Losing Ground With Hispanics, Obama Offers Immigration Plan

Losing ground with Hispanics, Obama offers immigration plan

By Julie Mason
The Washington Examiner (DC), July 2, 2010

As polling shows a drop in his support among Hispanics, President Obama issued a strong new call for an overhaul of the nation's immigration system.

In his first major address on the subject, Obama told an audience at American University that 'the system is broken, and everybody knows it.'

'I'm ready to move forward; the majority of Democrats are ready to move forward,' Obama said. 'I believe the majority of Americans are ready to move forward.'

A recent Gallup poll found Obama's support among Hispanics dropped from 69 percent in January to 64 percent in February and 57 percent in May. During the same period, his support among black and white voters remained steady.

The Gallup pollsters noted that the major dips in Hispanic support coincide with periods when Obama was criticized for not doing enough — or anything — to address immigration reform. For example, following his January State of the Union address.

With control of the House and Senate — and by extension, his own agenda — at stake in November, Obama is hoping that re-energizing the immigration debate will shore up that crucial Democratic bloc.

The Justice Department is expected to join the effort, with a lawsuit challenging Arizona's tough new anti-illegal-immigration laws.

While Obama so far has his party's support and the backing of many key labor and grass-roots groups, conservatives are calling the renewed debate a transparent political move.

'President Obama is operating under the false assumption that Latinos are natural-born Democrats who will rally behind his policies in lock step,' said Alfonso Aguilar, executive director of the Latino Partnership for Conservative Principles.

Obama, who had promised to make reform a priority in his first year then backed away to deal with the economy, said Arizona put immigration back on the agenda.

The state's new law, which goes into effect July 29, requires police to determine the immigration status of those they detain for other causes and requires immigrants to carry documents proving they are legal residents.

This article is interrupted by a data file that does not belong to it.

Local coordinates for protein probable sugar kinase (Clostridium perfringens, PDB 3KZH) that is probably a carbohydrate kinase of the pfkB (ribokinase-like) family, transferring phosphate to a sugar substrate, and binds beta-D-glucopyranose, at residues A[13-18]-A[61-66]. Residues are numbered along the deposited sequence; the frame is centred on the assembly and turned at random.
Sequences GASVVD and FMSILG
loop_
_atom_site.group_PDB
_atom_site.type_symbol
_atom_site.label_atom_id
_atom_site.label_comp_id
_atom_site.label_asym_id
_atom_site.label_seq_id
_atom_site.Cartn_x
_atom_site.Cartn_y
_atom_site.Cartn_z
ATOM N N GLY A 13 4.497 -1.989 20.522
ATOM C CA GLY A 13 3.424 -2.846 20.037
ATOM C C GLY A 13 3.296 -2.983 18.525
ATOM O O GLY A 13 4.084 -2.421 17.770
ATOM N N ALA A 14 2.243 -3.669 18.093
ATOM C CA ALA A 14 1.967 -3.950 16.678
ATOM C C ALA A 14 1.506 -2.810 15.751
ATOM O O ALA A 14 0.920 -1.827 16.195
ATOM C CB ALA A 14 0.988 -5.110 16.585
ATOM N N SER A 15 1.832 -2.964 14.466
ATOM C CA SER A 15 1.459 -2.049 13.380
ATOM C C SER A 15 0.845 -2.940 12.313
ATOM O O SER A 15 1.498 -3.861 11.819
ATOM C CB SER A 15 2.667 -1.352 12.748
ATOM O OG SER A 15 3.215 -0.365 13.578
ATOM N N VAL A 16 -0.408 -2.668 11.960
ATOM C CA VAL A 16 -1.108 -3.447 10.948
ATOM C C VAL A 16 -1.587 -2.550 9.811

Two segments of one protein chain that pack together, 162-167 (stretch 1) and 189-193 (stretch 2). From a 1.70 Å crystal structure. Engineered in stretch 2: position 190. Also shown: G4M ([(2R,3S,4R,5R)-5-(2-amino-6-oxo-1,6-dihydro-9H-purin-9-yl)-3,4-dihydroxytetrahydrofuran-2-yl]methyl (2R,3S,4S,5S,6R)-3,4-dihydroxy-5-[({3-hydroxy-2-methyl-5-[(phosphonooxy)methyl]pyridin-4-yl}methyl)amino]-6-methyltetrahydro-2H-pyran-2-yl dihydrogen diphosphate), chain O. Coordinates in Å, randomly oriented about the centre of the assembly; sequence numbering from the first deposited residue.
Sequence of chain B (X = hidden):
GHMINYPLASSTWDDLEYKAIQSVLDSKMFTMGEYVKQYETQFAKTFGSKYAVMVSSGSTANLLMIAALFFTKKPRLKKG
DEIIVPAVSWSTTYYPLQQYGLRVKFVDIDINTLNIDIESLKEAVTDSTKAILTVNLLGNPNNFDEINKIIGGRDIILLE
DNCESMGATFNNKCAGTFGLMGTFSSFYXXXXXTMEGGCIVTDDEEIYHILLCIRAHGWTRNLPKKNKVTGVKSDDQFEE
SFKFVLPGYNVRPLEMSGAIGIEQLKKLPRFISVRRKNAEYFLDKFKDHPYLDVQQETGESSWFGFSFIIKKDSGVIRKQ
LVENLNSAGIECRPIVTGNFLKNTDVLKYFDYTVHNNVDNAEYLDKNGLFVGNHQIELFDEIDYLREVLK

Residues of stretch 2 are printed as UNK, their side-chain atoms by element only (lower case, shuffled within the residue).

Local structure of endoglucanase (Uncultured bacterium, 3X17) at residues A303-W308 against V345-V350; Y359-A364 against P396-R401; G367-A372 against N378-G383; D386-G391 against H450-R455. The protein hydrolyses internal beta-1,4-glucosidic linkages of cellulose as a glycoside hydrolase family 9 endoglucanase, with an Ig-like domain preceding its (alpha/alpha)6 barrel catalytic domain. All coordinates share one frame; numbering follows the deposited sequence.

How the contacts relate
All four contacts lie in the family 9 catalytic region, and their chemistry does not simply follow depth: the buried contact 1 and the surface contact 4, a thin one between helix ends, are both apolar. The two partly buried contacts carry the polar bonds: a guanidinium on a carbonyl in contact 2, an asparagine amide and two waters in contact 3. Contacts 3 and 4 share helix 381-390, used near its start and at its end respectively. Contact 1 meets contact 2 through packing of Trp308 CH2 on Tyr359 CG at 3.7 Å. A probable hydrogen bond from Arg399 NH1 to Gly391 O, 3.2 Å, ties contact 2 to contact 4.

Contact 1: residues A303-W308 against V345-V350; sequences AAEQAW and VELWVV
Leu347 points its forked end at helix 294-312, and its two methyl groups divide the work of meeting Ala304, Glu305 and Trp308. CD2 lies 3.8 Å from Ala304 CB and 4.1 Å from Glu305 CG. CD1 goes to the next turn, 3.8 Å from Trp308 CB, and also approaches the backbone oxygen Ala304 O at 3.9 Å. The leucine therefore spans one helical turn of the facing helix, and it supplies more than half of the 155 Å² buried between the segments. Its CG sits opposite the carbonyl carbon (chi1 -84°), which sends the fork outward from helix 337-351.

Obama marked out no timetable or deadline for the process, and essentially issued a dare to lawmakers to put action behind the frustration he said many feel about the broken system.

'The question now is whether we will have the courage and the political will to pass a bill through Congress to finally get it done,' he said.

His plan would secure the borders, hold employers accountable and provide a way for the estimated 11 million illegal immigrants in the United States to become legal citizens.

The proposal places Obama squarely at the policy crossroads where former President George W. Bush saw his own reform efforts collapse three years ago.

Obama similarly rejected blanket amnesty for illegal immigrants, saying it would send a wrong message that there are no consequences for breaking the law. But he also rejected a massive deportation, calling it unrealistic.

'The politics of who is and who is not allowed to enter this country, and on what terms, has always been contentious, and that remains true today,' Obama said. 'And it's made worse by a failure of those of us in Washington to fix a broken immigration system.'

EDITORS NOTE: The Presidents remarks are available online at: http://www.whitehouse.gov/the-press-office/remarks-president-comprehensive-immigration-reform


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